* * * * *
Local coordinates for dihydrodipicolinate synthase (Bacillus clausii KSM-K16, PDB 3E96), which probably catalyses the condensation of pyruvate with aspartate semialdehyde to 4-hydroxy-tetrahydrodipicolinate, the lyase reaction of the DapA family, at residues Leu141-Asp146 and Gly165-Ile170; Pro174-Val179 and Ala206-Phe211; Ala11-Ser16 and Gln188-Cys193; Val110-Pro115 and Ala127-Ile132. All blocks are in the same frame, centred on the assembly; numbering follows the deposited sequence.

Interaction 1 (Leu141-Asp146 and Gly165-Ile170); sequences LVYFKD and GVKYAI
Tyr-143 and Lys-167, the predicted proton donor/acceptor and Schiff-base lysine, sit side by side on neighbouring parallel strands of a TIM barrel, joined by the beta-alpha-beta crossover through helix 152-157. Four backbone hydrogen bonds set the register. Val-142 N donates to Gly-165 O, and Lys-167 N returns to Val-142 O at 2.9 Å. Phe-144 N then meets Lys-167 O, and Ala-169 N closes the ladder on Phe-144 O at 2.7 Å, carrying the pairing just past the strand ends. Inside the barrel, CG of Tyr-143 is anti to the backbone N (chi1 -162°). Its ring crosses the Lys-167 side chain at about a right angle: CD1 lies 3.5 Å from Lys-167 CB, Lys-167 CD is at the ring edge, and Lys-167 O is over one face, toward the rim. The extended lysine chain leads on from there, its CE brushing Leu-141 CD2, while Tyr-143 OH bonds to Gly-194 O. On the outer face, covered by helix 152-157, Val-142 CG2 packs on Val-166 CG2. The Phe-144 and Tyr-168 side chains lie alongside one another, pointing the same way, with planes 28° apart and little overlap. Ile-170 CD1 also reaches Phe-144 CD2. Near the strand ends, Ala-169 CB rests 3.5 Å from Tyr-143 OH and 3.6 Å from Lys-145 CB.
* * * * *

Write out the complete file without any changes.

Local coordinates for dihydrodipicolinate synthase (Bacillus clausii KSM-K16, PDB 3E96), which probably catalyses the condensation of pyruvate with aspartate semialdehyde to 4-hydroxy-tetrahydrodipicolinate, the lyase reaction of the DapA family, at residues Leu141-Asp146 and Gly165-Ile170; Pro174-Val179 and Ala206-Phe211; Ala11-Ser16 and Gln188-Cys193; Val110-Pro115 and Ala127-Ile132. All blocks are in the same frame, centred on the assembly; numbering follows the deposited sequence.

Interaction 1 (Leu141-Asp146 and Gly165-Ile170); sequences LVYFKD and GVKYAI
Tyr-143 and Lys-167, the predicted proton donor/acceptor and Schiff-base lysine, sit side by side on neighbouring parallel strands of a TIM barrel, joined by the beta-alpha-beta crossover through helix 152-157. Four backbone hydrogen bonds set the register. Val-142 N donates to Gly-165 O, and Lys-167 N returns to Val-142 O at 2.9 Å. Phe-144 N then meets Lys-167 O, and Ala-169 N closes the ladder on Phe-144 O at 2.7 Å, carrying the pairing just past the strand ends. Inside the barrel, CG of Tyr-143 is anti to the backbone N (chi1 -162°). Its ring crosses the Lys-167 side chain at about a right angle: CD1 lies 3.5 Å from Lys-167 CB, Lys-167 CD is at the ring edge, and Lys-167 O is over one face, toward the rim. The extended lysine chain leads on from there, its CE brushing Leu-141 CD2, while Tyr-143 OH bonds to Gly-194 O. On the outer face, covered by helix 152-157, Val-142 CG2 packs on Val-166 CG2. The Phe-144 and Tyr-168 side chains lie alongside one another, pointing the same way, with planes 28° apart and little overlap. Ile-170 CD1 also reaches Phe-144 CD2. Near the strand ends, Ala-169 CB rests 3.5 Å from Tyr-143 OH and 3.6 Å from Lys-145 CB.